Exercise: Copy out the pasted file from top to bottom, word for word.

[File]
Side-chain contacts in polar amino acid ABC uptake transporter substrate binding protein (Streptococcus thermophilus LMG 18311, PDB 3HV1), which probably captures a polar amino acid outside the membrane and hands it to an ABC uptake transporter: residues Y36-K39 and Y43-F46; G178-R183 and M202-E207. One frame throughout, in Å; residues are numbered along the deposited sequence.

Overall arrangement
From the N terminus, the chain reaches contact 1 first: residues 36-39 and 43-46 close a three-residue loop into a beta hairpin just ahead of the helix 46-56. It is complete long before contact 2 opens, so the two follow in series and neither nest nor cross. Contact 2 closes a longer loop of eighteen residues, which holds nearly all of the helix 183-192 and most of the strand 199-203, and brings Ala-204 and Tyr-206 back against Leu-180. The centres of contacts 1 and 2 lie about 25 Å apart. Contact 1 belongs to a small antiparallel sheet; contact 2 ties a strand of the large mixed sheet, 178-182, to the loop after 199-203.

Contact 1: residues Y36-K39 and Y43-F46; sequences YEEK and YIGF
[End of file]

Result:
Side-chain contacts in polar amino acid ABC uptake transporter substrate binding protein (Streptococcus thermophilus LMG 18311, PDB 3HV1), which probably captures a polar amino acid outside the membrane and hands it to an ABC uptake transporter: residues Y36-K39 and Y43-F46; G178-R183 and M202-E207. One frame throughout, in Å; residues are numbered along the deposited sequence.

Overall arrangement
From the N terminus, the chain reaches contact 1 first: residues 36-39 and 43-46 close a three-residue loop into a beta hairpin just ahead of the helix 46-56. It is complete long before contact 2 opens, so the two follow in series and neither nest nor cross. Contact 2 closes a longer loop of eighteen residues, which holds nearly all of the helix 183-192 and most of the strand 199-203, and brings Ala-204 and Tyr-206 back against Leu-180. The centres of contacts 1 and 2 lie about 25 Å apart. Contact 1 belongs to a small antiparallel sheet; contact 2 ties a strand of the large mixed sheet, 178-182, to the loop after 199-203.

Contact 1: residues Y36-K39 and Y43-F46; sequences YEEK and YIGF